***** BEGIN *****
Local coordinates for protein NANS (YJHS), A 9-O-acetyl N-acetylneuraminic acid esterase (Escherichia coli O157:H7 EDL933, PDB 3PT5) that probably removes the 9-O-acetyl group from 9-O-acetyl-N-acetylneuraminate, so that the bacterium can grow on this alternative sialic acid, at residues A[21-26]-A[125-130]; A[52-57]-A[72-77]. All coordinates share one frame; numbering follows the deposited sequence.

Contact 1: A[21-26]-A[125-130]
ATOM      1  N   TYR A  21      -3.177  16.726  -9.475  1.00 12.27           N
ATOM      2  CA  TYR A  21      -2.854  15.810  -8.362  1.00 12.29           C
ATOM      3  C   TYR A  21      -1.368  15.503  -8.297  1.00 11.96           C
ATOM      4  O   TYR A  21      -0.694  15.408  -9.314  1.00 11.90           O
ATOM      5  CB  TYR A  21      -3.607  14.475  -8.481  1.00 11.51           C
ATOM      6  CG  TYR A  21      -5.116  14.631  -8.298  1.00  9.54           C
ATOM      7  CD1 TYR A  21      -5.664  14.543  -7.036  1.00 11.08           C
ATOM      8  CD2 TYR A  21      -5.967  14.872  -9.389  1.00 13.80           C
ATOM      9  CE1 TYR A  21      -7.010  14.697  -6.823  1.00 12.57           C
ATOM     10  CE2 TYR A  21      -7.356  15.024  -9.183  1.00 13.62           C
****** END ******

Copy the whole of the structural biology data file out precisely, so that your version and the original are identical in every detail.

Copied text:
Local coordinates for protein NANS (YJHS), A 9-O-acetyl N-acetylneuraminic acid esterase (Escherichia coli O157:H7 EDL933, PDB 3PT5) that probably removes the 9-O-acetyl group from 9-O-acetyl-N-acetylneuraminate, so that the bacterium can grow on this alternative sialic acid, at residues A[21-26]-A[125-130]; A[52-57]-A[72-77]. All coordinates share one frame; numbering follows the deposited sequence.

Contact 1: A[21-26]-A[125-130]
ATOM      1  N   TYR A  21      -3.177  16.726  -9.475  1.00 12.27           N
ATOM      2  CA  TYR A  21      -2.854  15.810  -8.362  1.00 12.29           C
ATOM      3  C   TYR A  21      -1.368  15.503  -8.297  1.00 11.96           C
ATOM      4  O   TYR A  21      -0.694  15.408  -9.314  1.00 11.90           O
ATOM      5  CB  TYR A  21      -3.607  14.475  -8.481  1.00 11.51           C
ATOM      6  CG  TYR A  21      -5.116  14.631  -8.298  1.00  9.54           C
ATOM      7  CD1 TYR A  21      -5.664  14.543  -7.036  1.00 11.08           C
ATOM      8  CD2 TYR A  21      -5.967  14.872  -9.389  1.00 13.80           C
ATOM      9  CE1 TYR A  21      -7.010  14.697  -6.823  1.00 12.57           C
ATOM     10  CE2 TYR A  21      -7.356  15.024  -9.183  1.00 13.62           C